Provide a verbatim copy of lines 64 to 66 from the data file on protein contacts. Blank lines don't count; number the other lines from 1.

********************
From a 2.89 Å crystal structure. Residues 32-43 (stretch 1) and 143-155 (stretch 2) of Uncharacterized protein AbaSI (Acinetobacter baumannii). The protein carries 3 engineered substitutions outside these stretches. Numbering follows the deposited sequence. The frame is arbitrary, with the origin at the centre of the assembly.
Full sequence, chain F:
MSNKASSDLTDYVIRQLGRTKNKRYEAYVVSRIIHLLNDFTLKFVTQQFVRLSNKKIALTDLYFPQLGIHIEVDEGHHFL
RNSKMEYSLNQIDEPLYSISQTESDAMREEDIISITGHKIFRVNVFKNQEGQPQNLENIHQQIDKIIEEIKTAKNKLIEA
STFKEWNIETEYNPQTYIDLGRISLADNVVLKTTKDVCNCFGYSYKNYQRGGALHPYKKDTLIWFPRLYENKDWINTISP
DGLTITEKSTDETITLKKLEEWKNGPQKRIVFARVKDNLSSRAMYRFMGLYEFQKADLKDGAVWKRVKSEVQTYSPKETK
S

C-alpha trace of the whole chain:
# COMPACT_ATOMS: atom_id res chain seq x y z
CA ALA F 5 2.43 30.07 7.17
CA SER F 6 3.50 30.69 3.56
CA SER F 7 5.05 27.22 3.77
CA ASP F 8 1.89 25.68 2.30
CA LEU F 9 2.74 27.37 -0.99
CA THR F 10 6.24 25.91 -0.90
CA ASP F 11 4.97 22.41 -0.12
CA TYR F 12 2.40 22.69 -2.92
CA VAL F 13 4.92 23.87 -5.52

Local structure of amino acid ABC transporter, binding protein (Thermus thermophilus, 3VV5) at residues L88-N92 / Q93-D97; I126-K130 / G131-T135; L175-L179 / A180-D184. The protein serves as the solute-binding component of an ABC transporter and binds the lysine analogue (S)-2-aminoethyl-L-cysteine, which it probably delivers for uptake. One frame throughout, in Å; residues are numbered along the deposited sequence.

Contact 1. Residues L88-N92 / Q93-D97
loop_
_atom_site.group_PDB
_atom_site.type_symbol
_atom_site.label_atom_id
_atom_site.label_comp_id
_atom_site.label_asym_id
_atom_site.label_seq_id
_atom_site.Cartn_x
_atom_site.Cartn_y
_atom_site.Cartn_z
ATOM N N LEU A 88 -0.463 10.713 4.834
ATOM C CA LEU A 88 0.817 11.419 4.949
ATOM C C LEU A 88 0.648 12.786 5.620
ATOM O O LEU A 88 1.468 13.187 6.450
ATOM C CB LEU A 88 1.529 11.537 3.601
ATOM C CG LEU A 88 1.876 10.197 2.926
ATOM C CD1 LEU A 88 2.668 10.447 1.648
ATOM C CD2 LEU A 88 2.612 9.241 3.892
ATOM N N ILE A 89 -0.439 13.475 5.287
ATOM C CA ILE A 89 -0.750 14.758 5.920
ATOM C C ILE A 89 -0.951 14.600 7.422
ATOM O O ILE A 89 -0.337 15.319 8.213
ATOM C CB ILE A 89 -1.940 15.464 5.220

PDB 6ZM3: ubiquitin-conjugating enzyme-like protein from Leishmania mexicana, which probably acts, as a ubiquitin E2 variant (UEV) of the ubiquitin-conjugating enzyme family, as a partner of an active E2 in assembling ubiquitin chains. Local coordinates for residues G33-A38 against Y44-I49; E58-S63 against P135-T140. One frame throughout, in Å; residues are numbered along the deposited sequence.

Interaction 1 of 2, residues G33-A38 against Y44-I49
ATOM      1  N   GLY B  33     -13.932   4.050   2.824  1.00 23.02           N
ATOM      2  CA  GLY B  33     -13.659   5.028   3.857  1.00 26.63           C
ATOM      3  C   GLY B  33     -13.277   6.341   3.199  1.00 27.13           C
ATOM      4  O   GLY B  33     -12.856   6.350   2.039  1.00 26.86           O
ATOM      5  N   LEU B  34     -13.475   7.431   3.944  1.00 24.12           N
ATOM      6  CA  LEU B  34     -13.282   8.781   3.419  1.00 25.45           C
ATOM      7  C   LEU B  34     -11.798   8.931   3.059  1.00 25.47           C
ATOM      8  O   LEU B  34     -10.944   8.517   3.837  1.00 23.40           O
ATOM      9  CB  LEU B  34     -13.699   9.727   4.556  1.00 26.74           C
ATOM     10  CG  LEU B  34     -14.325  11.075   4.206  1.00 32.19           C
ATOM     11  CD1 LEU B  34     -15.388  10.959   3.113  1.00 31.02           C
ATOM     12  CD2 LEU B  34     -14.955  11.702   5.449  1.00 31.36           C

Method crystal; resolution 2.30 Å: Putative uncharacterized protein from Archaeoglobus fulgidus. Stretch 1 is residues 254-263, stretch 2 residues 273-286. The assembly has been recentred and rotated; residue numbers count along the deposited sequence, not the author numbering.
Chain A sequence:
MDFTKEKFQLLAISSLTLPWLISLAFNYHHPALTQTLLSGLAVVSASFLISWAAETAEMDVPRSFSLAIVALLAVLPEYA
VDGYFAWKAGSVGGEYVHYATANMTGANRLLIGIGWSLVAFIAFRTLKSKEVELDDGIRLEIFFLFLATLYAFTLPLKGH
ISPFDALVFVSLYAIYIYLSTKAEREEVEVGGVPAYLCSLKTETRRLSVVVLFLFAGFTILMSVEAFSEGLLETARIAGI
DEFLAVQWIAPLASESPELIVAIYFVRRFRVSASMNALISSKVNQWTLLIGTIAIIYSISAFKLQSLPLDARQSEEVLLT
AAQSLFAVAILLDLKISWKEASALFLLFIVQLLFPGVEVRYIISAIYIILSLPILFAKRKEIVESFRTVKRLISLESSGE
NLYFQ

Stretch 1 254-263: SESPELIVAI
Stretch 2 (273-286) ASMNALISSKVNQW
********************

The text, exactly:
AAQSLFAVAILLDLKISWKEASALFLLFIVQLLFPGVEVRYIISAIYIILSLPILFAKRKEIVESFRTVKRLISLESSGE
NLYFQ

Stretch 1 254-263: SESPELIVAI